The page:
Up further through the trees we were able to see bare reddish rock and soil where the entire hillside had been blasted into a canyon by hydraulic mining in the late 1800’s. Sterling asked me if I was into getting kicked off some land. ‘Certainly!’ I told him. ‘Good,’ he said, ‘I want to get you closer to that.’ He veered off the road down a small dirt drive. He asked if I saw any no trespassing signs. Nope. I saw nothing, nothing at all. Neither did he.
I could see the scars in the hill peaking through the trees. But before we were able to get very far, the road was blocked by two large barking dogs marking the beginning of the ‘getting kicked of the property’ process. Sterling began making a 9-point turn on the narrow road at our canine barrier. Not following very far behind the dogs sauntered a flannel-clad man with a foot long beard dripping like moss from his chin. I stuck my arm and head out the window and yelled that we had only taken a wrong turn and that we would be backtracking momentarily. He said nothing, but only stopped his slow forward crawl and stood firmly where he was, staring.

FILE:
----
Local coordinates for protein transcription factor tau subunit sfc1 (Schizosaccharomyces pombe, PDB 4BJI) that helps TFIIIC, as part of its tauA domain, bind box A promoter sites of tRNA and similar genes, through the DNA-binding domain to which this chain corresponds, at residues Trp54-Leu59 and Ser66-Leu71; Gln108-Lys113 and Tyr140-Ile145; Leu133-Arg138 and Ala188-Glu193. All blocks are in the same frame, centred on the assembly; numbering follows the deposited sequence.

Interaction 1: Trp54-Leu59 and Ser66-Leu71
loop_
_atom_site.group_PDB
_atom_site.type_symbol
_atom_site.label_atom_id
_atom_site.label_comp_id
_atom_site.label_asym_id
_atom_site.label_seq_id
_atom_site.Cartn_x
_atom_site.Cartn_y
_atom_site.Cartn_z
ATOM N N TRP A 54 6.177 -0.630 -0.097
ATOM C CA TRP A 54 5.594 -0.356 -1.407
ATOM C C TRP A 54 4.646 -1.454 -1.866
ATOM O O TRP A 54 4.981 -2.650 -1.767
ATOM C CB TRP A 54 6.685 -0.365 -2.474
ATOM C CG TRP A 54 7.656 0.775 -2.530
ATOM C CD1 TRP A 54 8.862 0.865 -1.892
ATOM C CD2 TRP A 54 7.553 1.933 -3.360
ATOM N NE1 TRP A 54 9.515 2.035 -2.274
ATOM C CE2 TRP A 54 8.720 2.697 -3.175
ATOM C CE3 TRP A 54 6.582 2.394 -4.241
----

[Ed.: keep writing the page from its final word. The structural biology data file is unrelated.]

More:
That idea being thwarted, Sterling decided to take me to the outskirts of North Bloomfield, a ghost town where, Sterling said, some living ghosts still live. It’s a park now, but the government allowed the remaining residents to live out their lives there as they had been doing. It also has huge hydraulic mining scars, but now trees are beginning to grow back, so the damage isn’t as much of an eyesore. Along the way we passed the old stagecoach road from Nevada City to North Columbia and Bloomfield. The road forded the river without using the aid of bridges. I can’t understand why, if they were able to build intricate mining structures and systems capable of taking out entire hills, they didn’t just build a bridge.
Many of the old shacks still stand, but barely. Gnarled fruit trees were blooming in remnants of orchards. Not wanting to pay the fee to enter the park, we stopped at a sign before then entrance marking a trail to the beginning of a hydraulic mining tunnel. The miners wanted to blast water to the river smashing rocks to pieces to free gold. But, a few hills were in the way between there and the river. Who were they to let nature get in their way? It took them about 30 months, but they blasted a tunnel from North Bloomfield all the way to the South Yuba. They could do that, but they couldn’t build a bridge over the Yuba for the stagecoach. Amazing.